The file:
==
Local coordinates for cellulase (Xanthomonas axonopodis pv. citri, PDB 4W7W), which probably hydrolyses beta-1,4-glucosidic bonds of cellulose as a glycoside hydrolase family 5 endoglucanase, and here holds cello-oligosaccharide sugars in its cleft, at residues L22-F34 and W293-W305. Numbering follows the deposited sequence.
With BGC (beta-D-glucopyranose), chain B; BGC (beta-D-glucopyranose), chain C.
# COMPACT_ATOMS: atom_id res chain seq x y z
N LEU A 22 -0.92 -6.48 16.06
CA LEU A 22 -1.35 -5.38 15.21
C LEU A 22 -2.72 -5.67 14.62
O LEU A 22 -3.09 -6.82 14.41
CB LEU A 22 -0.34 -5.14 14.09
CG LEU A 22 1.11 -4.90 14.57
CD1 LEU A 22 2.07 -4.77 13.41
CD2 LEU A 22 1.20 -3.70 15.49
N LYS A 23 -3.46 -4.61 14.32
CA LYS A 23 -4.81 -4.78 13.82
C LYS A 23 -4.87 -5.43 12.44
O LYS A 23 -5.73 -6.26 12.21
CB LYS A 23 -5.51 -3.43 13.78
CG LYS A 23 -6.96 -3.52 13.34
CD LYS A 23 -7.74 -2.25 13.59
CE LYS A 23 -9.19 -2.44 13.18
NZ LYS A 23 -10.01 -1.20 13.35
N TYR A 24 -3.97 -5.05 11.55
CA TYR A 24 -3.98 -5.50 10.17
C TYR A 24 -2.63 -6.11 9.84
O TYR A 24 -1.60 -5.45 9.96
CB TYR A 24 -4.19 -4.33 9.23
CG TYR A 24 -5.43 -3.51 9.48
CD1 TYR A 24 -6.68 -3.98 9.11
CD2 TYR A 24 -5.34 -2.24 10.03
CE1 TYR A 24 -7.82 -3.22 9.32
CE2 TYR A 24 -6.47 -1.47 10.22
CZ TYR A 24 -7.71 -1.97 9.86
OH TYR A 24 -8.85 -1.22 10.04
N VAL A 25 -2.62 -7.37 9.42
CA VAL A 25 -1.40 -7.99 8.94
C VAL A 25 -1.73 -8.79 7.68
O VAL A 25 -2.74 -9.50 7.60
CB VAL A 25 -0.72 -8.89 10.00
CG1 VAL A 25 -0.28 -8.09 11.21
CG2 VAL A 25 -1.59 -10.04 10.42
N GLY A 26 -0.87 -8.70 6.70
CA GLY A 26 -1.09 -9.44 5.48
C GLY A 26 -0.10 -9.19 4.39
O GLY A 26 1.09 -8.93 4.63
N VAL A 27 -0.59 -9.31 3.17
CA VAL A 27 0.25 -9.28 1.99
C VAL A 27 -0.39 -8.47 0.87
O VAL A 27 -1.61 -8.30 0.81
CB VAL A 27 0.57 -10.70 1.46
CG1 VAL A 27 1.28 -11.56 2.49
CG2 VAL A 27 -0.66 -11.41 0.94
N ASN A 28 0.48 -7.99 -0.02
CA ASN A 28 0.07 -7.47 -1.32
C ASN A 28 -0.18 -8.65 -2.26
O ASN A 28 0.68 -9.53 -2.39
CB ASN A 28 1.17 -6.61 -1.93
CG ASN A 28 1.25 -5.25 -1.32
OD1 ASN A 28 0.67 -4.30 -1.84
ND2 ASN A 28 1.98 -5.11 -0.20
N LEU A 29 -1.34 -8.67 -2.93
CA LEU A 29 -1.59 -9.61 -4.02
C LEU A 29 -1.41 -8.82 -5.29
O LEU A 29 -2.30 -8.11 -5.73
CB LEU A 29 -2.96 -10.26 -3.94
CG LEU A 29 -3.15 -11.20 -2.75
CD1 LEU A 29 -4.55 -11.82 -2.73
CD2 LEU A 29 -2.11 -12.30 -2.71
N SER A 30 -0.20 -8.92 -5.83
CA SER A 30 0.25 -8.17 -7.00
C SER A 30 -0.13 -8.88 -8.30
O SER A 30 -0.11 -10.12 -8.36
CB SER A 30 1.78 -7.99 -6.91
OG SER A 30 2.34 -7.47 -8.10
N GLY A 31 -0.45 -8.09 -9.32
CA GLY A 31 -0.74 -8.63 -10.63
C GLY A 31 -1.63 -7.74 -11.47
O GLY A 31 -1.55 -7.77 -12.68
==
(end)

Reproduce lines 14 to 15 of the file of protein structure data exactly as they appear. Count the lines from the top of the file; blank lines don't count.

C LYS A 23 -4.87 -5.43 12.44
O LYS A 23 -5.73 -6.26 12.21